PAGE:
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The Telegraph

Phil Mickelson rolls back the years but has elite company on USPGA leaderboard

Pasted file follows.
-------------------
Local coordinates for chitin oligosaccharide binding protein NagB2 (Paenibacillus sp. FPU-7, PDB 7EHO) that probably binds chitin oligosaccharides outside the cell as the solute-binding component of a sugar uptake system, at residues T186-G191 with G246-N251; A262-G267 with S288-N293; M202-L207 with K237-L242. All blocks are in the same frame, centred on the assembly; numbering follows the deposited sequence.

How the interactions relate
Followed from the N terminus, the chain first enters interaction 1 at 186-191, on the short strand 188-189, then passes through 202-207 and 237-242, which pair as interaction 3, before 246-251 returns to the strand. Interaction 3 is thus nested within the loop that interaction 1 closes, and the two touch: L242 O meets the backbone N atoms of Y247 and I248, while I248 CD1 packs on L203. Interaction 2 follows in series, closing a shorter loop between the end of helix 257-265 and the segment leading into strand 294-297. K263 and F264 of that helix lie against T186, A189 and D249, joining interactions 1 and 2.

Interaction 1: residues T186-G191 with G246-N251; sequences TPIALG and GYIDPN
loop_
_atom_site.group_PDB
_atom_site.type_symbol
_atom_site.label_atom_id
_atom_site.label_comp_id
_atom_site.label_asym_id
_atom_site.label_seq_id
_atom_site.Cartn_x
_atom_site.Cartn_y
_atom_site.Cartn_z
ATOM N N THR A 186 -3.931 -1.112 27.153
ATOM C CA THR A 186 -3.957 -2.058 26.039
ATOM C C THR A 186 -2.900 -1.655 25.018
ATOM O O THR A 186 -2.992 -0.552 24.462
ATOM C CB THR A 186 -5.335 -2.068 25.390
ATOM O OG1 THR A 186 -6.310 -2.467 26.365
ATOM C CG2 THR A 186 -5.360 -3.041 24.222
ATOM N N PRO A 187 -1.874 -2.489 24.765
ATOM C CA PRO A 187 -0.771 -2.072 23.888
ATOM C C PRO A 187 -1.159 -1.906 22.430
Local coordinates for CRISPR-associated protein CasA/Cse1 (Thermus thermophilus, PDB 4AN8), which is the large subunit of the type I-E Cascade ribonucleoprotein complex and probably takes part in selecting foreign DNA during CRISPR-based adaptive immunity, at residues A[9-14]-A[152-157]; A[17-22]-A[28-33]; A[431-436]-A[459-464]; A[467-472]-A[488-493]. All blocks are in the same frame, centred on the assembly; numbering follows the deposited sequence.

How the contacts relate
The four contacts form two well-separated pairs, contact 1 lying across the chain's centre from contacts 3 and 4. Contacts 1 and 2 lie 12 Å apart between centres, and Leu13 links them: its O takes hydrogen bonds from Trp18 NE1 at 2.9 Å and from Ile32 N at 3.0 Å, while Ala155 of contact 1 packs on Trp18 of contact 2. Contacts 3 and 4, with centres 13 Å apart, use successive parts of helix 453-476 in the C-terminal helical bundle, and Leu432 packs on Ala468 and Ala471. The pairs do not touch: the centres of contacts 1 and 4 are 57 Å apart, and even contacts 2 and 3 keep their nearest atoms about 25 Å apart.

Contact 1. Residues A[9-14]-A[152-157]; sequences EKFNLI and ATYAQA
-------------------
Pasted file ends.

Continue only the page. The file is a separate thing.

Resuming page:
Full leaderboard Third round tee times Padraig Harrington had seen enough. After watching playing partner Phil Mickelson rolling back the years whilst rolling in the putts in the first two rounds of the 103rd US PGA Championship here, Europe’s Ryder Cup captain was ready to call history. “In the position Phil is, I expect him to contend and I wouldn’t put it past him being there on top at the end of the weekend,” Harrington said. “He has the bit between his teeth and believes he can do it in these conditions. You know what? Even second would now be a disappointment for Phil.” Mickelson is 51 next month and if Harrington’s prediction comes to pass, great chunks of golf’s folklore would need rewriting, most notably that he would smash Julius Boros’s record of oldest ever major-winner by more than two years. Lefty would march into next month’s US Open with his career grand slam dream re-invigorated, having made a mockery of the US Golf Association special exemption it felt obliged to issue last week. Box office Phil makes fans dream with unexpected charge Yet more than any of this, it would give hope to written-off veterans everywhere and act as a bugle call for those with ear-trumpets across the globe. The ancient game would never be quite the same again. Of course, these are still early days in this, at times, excruciating marathon and on The Ocean Course – providing one of the most all-round demanding major tests that golf has ever witnessed – it is plainly foolish to project forward even a few holes never mind a few days. Especially when the leaderboard is this congested. On five-under, Mickelson shares the lead with South African Louis Oosthuizen, the 2010 Open Champion, one clear of Brooks Koepka in third with last month’s Masters hero, Japan’s Hideki Matsuyama sharing fourth with Oosthuizen’s countrymen, Branden Grace and Christiaan Bezuidenhout on three-under. In all there are 25 within five shots of the halfway pace and these also include reigning US Open champion Bryson DeChambeau on one-under and the defending US PGA Collin Morikawa on level par, alongside reigning Open champion Shane Lowry. And Britain happens to be promisingly represented in this high-quality logjam. Paul Casey, last year’s runner-up, is on two-under and Martin Laird is on one-under, with Matt Fitzpatrick and Ian Poulter only one further back. Alas, Rory Mcilroy is not in that number and the 2012 Kiawah champion palpably should be. The Northern Irishman bogeyed the last three holes, which is no disgrace when the wind is blowing into the face, but was nevertheless a huge setback after his sterling work to bounce back from that opening 75. The critical factor has been his gross ineptitude on the par fives for which he is three-over, nine worse than Mickelson. You do not require DeChambeau’s intellect to spot the shortfall for McIlroy, a player who has stacked up millions from devouring the kong holes. “That’s been the big thing,” McIlroy said. “If I’d have played those better, I’d have been right up there, but making five bogeys on the par fives is not going to get it done. After a 72, McIlroy is eight in arrears but knows he is capable of making the required inroads on Saturday to launch a challenge for his major triumph in seven years. Except this does not seem any place to be chasing, with danger lurking on every hole for the over bold. Mickelson’s miraculous recovery game allied to his nous could well prove invaluable. As world No 1 Dustin Johnson, was missing the cut, crashing out on six-over after a 76 and as quality ball-strikers such as Sergio Garcia and Tommy Fleetwood were also in the exodus off this barrier island – later to be joined by world Nos 2 and 4, Justin Thomas and Xander Schauffele – so Mickelson utilised his experience to survive the worst intentions of Pete Dye’s wicked creation. And as the spray came off the Atlantic, Harrington recognised that competitive life is still left in the salty old sea dogs yet. “Phil finds it easier to compete on this style of course in these conditions,” Harrington said, bemoaning his own late collapse that took him to a 73, but by no means out of the frame on level par. “It suits somebody who is a ‘player’, somebody who is thinking. Each day Phil has started badly and has bounced back and played his next nine in five-under. No panic.” Mickelson actually negotiated the inward half in four-under on Thursday, but as that is the more challenging nine, Harrington can be forgiven for boosting its status. Starting on the 10th on Friday, Mickelson was three-over by the time he reached the first tee, but then reeled off a quintet of red numbers, including a sumptuous iron from 195 yards to three feet on the fourth. Yet it was the final two holes that best summed up his defiant efforts. On the par-three eighth, his ball unluckily veered off the green and he audibly complained about feeling rushed after his group had been put on the referee’s clock. No matter, Mickelson performed one of his exquisite par-saving chips and all there was left was to hole a 20-footer for birdie on the ninth, enact one of those short but expressive fist-pumps and the crowds – limited to 10,000 here, but still extremely enthusiastic – were fanatically is his corner once more. “It was fun to finish like that and to have that type of support is special,” he said, trademark grin beaming at its brightest. “I had to be patient, but I was able to make a few birdies.” As Mickelson was talking, he was informed that Grace had double-bogeyed the 17th and that he was the outright leader. “Sir, if you were to tell me that like on Sunday night, I’d really enjoy it, but right now there’s a lot of work to do,” Mickelson said. “I’m just happy to be going into the weekend with an opportunity.” Indeed, the fact he is in the final group seems fantastical enough. Without a single top-20 finish on the PGA Tour in nine months, or a top 10 in the majors in almost five years, Mickelson has fallen to his lowest ranking in more than three decades. There have been two wins on the US Seniors Tour since he turned 50, but that has only made it yet more straightforward to herald the final whistle on a garlanded career. What Phil The Thrill would give to silence that shrill. The name of the game is survival and there is surely no more appropriate layout to prove that it is all about being the last man standing. How tough is the Ocean Course? Well, consider Poulter’s fate. Third here behind McIlroy in 2012, the 45-year-old gallantly advanced to four-under with four birdies and an eagle in his first 11 holes, but then his charge was cruelly arrested with four bogeys down the brutal, wind-against stretch. Yet Poulter was uncharacteristically not all that disheartened. “I got on to the 13th and there was a scoreboard and it was ironic, – ‘Ian Poulter is six-under for the day through 12 holes and is chasing down the course-record 65’,” he said. “I just started laughing to myself. Who in the world would write that with those last five holes to play?” Poulter was correct; a 70 in this severe examination is commendable regardless of how it is compiled. Close enough, if tough enough and astute enough.